Why are "False Edges" even there?

Joined
Apr 1, 2007
Messages
178
My ultimate folder would have a fully plain edge and a fully (95%) serrated edge.
With the AF handle symmetry, I can rotate to make either the "primary" edge.
I dream of this knife ;). Who likes sawing with 1.5 inches of serrations?

Basically a SOG Pentagon folder?

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I've always thought one like below, with one edge all regular and one edge all serrated would make a good boat/marine type knife.

4691-1.jpg
 
Joined
Nov 28, 2002
Messages
9,375
Why would it be called a "false" edge if it was sharp? :confused:

I'm quite certain that a False Edge is not sharp. Otherwise it would be just an 'edge'-as in, double edged.

Maybe it is called false edge because it is not the primary edge. Just guessing.

It is true you hear "unsharpened false edge" or sometimes simply "false edge" used when describing a swedge. There is not always a consistency when using the two terms.

I go with. Swedge = not sharp. False edge = sharp.

I think as safe bet when questions like this come up is to just trust what AG Russell says.

I love to see swedges on slipjoint pocket knives by the way.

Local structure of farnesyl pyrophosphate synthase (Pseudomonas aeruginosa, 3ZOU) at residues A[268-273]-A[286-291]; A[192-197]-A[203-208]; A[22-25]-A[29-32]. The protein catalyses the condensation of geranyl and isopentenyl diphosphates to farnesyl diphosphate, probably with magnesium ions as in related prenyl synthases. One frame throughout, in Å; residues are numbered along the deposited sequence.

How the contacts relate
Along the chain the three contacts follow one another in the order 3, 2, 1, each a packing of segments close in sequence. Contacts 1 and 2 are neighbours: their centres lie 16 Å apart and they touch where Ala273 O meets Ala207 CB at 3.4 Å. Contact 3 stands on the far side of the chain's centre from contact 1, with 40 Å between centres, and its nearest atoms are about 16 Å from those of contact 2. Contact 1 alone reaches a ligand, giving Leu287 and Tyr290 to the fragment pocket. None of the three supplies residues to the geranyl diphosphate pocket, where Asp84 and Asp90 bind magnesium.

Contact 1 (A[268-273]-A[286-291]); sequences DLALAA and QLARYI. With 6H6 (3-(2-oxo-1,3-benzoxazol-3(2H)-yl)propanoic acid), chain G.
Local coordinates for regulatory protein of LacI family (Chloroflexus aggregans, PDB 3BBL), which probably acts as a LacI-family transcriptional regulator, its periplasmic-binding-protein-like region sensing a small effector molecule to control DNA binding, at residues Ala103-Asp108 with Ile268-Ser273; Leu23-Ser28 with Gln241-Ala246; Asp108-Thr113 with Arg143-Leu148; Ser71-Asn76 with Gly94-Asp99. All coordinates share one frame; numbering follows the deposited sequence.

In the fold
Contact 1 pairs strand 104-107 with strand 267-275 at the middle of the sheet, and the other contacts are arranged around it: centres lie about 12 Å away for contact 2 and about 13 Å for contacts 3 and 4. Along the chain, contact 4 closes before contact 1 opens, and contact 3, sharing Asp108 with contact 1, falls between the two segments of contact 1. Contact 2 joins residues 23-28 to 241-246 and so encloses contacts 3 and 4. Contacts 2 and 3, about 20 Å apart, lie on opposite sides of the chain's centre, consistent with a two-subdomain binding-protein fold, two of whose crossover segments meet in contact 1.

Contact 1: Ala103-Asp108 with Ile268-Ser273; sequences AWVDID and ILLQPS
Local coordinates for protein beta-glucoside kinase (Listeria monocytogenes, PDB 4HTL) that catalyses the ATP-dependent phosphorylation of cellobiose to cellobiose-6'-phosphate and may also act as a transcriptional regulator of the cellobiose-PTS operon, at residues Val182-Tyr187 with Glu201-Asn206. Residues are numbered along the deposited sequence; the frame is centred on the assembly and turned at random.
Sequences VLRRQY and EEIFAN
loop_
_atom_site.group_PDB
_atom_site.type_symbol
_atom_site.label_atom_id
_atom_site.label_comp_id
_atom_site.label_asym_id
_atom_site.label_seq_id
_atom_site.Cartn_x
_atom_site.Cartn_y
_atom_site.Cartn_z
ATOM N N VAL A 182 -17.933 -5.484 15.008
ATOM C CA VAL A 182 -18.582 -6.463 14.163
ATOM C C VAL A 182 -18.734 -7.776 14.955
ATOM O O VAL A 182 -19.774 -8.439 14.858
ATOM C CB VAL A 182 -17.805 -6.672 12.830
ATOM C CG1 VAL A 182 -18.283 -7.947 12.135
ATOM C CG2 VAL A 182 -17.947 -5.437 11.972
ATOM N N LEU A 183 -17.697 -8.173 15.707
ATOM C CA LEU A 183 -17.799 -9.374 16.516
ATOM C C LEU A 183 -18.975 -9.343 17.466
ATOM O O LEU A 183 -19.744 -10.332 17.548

Gollnick

Musical Director
Joined
Mar 22, 1999
Messages
29,258
I am out of here after one more effort.

YOU ARE NOT TALKING ABOUT FALSE EDGES, POCKET KNIFE BLADES ARE SWEDGED

A FALSE EDGE IS A SHARP AREA ON THE BACK OF A BOWIE OR FIGHTER BLADE

Exactly.

A false edge is an edge; it is sharpened. It is "false" in that it does not run the full length of the blade.

An unsharpend suggestion of an edge on the spine is called a "swedge." A swedge improves the blade's stabbing performance while avoiding the legal qualification as a double-edged knife.
 

Charlie Mike

Sober since 1-7-14 (still a Paranoid Nutjob)
Knifemaker / Craftsman / Service Provider
Joined
Nov 1, 2000
Messages
28,365
Thanks for clearing it up. That's what I figured.
 
Joined
Mar 12, 2007
Messages
958
Maybe it is called false edge because it is not the primary edge. Just guessing.

It is true you hear "unsharpened false edge" or sometimes simply "false edge" used when describing a swedge. There is not always a consistency when using the two terms.

I go with. Swedge = not sharp. False edge = sharp.

I think as safe bet when questions like this come up is to just trust what AG Russell says.

I love to see swedges on slipjoint pocket knives by the way.

I love it when a term get so far degraded it becomes correct to use it incorrecly, irregardless of the vocabulary nuances, i found this at knife art, but it doesnt explain a swedge:

- False Edge

Many knives have bevels not just along the bottom edge of the knife, but along the top as well. When present, bevels on the top edge are referred to as a "false edge". The false edge can be either sharpened or not. Whether or not the false edge is sharp, it serves to take metal away from the point, and thus enhance penetration. But taking away metal at the point also weakens the point, so this is a compromise between penetration ability and strength.
 
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